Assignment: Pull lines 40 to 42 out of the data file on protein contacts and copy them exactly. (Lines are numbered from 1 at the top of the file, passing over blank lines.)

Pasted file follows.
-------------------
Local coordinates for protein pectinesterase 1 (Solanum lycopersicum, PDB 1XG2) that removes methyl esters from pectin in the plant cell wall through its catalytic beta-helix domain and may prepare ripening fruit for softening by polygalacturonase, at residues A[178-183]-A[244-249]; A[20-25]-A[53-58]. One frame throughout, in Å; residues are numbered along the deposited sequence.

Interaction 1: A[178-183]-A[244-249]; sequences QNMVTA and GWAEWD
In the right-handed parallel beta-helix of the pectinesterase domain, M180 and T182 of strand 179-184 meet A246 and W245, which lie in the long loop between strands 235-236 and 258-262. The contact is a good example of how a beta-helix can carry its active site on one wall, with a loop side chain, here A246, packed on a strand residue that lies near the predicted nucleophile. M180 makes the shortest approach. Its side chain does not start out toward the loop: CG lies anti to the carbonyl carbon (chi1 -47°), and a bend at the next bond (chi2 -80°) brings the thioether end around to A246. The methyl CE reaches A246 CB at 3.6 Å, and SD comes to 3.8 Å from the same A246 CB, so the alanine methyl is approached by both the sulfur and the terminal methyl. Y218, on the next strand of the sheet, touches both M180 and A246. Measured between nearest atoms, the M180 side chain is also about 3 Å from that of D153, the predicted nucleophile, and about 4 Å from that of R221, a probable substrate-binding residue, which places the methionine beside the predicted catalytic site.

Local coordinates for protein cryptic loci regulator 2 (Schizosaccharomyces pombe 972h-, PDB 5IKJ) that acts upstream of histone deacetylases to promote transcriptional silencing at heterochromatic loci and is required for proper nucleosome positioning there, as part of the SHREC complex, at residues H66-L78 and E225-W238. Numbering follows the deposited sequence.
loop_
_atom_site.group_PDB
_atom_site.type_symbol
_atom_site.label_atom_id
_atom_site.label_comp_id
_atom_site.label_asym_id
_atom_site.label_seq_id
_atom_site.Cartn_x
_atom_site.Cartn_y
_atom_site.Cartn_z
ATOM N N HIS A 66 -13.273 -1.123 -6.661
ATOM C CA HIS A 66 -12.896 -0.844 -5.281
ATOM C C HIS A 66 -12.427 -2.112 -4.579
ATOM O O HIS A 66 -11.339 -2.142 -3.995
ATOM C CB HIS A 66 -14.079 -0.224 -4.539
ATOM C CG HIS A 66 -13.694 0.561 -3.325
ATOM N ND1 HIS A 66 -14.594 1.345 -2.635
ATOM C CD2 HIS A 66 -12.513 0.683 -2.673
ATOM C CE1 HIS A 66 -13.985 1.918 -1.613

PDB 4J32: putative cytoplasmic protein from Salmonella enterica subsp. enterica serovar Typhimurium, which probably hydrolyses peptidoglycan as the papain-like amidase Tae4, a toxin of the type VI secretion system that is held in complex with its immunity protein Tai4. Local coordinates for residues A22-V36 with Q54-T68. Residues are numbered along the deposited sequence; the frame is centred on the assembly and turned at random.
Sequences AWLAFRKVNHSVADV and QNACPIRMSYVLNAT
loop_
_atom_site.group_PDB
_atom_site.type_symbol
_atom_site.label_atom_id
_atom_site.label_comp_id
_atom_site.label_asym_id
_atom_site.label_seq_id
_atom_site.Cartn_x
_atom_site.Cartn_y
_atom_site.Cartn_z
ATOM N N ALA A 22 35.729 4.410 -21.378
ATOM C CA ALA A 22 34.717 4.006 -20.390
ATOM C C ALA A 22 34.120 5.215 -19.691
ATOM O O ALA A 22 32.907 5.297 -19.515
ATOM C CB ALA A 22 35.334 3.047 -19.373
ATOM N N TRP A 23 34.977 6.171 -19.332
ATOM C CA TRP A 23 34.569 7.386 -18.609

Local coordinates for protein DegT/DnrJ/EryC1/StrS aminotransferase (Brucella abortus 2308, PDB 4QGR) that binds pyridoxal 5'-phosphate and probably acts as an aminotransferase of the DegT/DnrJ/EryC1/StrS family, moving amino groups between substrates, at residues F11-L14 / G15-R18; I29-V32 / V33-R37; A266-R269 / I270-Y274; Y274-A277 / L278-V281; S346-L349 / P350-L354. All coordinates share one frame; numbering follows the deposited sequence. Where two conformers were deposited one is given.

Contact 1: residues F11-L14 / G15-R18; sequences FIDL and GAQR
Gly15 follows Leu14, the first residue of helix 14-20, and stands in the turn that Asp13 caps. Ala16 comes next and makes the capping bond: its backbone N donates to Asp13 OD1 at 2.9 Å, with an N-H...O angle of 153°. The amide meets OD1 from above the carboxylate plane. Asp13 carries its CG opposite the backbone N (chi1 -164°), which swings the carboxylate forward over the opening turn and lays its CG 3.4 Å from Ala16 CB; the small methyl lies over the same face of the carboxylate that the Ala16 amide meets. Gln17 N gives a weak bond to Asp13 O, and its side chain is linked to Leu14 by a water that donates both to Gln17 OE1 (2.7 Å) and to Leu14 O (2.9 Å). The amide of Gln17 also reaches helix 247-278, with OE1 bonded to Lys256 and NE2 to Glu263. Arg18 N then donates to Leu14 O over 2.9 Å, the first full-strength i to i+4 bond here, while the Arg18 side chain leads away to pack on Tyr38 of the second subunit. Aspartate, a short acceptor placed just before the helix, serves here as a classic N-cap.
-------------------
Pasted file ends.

ATOM C CB ALA A 22 35.334 3.047 -19.373
ATOM N N TRP A 23 34.977 6.171 -19.332
ATOM C CA TRP A 23 34.569 7.386 -18.609